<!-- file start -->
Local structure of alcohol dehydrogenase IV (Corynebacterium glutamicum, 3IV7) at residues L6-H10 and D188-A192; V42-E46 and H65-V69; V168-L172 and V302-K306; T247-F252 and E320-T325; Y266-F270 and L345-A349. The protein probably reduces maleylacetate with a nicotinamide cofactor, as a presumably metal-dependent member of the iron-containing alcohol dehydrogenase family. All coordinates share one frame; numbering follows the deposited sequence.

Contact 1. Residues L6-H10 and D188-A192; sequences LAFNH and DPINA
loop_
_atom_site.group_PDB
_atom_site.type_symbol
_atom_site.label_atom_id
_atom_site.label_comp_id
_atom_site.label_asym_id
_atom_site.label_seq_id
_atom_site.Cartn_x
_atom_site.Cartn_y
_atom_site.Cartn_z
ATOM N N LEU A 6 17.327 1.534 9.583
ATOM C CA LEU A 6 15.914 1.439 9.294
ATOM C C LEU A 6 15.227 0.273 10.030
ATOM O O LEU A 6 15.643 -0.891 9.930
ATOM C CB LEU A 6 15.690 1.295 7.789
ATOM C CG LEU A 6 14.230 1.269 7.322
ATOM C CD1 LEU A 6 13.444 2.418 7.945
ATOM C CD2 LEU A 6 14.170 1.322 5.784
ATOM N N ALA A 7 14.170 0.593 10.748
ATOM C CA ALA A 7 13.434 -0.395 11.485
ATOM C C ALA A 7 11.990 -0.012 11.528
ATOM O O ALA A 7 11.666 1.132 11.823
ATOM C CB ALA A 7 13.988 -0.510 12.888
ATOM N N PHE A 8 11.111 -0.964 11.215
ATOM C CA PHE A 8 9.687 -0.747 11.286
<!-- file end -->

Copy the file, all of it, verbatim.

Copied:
Local structure of alcohol dehydrogenase IV (Corynebacterium glutamicum, 3IV7) at residues L6-H10 and D188-A192; V42-E46 and H65-V69; V168-L172 and V302-K306; T247-F252 and E320-T325; Y266-F270 and L345-A349. The protein probably reduces maleylacetate with a nicotinamide cofactor, as a presumably metal-dependent member of the iron-containing alcohol dehydrogenase family. All coordinates share one frame; numbering follows the deposited sequence.

Contact 1. Residues L6-H10 and D188-A192; sequences LAFNH and DPINA
loop_
_atom_site.group_PDB
_atom_site.type_symbol
_atom_site.label_atom_id
_atom_site.label_comp_id
_atom_site.label_asym_id
_atom_site.label_seq_id
_atom_site.Cartn_x
_atom_site.Cartn_y
_atom_site.Cartn_z
ATOM N N LEU A 6 17.327 1.534 9.583
ATOM C CA LEU A 6 15.914 1.439 9.294
ATOM C C LEU A 6 15.227 0.273 10.030
ATOM O O LEU A 6 15.643 -0.891 9.930
ATOM C CB LEU A 6 15.690 1.295 7.789
ATOM C CG LEU A 6 14.230 1.269 7.322
ATOM C CD1 LEU A 6 13.444 2.418 7.945
ATOM C CD2 LEU A 6 14.170 1.322 5.784
ATOM N N ALA A 7 14.170 0.593 10.748
ATOM C CA ALA A 7 13.434 -0.395 11.485
ATOM C C ALA A 7 11.990 -0.012 11.528
ATOM O O ALA A 7 11.666 1.132 11.823
ATOM C CB ALA A 7 13.988 -0.510 12.888
ATOM N N PHE A 8 11.111 -0.964 11.215
ATOM C CA PHE A 8 9.687 -0.747 11.286